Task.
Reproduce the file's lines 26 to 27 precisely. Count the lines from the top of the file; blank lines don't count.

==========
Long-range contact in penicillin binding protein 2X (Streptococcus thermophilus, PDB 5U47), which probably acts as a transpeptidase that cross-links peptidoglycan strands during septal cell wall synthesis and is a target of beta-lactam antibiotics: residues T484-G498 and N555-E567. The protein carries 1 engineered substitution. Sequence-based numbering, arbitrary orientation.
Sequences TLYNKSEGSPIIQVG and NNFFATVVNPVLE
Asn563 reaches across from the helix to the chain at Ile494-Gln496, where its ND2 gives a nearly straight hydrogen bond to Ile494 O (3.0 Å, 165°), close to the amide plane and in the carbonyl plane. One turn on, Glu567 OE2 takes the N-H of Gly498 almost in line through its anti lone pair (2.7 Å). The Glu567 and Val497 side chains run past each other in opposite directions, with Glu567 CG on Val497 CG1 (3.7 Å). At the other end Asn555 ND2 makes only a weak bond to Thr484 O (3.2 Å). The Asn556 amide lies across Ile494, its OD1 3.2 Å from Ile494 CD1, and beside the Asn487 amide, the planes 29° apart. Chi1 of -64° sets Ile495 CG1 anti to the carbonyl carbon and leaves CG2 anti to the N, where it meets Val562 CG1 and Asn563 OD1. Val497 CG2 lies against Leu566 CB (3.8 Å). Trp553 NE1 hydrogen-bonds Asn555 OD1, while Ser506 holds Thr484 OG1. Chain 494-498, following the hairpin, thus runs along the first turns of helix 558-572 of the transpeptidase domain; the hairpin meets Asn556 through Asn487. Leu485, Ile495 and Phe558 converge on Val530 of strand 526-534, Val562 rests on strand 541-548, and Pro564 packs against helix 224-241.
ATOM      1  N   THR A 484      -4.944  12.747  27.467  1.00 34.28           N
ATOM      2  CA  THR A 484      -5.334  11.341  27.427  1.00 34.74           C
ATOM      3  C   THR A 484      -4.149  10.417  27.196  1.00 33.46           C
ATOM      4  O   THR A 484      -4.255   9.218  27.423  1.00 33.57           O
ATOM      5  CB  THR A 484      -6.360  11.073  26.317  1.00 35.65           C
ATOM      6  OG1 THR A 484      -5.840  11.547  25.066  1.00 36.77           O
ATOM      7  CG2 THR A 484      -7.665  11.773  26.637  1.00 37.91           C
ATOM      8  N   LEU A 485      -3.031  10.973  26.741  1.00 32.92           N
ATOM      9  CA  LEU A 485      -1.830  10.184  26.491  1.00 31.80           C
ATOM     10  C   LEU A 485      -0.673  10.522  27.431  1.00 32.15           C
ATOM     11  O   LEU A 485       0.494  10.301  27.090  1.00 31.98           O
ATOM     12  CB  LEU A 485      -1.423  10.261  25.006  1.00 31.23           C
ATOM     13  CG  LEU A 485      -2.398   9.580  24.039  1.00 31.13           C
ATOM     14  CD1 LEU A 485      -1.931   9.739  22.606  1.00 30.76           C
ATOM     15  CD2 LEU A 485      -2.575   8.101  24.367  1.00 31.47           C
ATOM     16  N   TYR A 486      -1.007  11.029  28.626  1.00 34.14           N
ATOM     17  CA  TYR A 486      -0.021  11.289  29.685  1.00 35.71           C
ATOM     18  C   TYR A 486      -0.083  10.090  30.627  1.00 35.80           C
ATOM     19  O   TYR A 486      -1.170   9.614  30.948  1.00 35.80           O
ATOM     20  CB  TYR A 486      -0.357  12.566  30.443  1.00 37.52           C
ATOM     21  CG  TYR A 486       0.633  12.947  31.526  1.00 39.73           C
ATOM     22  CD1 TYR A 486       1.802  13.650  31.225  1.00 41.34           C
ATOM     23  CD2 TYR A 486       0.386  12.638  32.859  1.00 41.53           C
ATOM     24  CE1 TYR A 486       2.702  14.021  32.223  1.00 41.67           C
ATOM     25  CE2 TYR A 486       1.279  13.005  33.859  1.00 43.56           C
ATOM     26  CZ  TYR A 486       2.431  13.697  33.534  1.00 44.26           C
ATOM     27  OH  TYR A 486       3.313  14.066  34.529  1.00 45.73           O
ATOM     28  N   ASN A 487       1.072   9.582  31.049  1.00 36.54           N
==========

ATOM     23  CD2 TYR A 486       0.386  12.638  32.859  1.00 41.53           C
ATOM     24  CE1 TYR A 486       2.702  14.021  32.223  1.00 41.67           C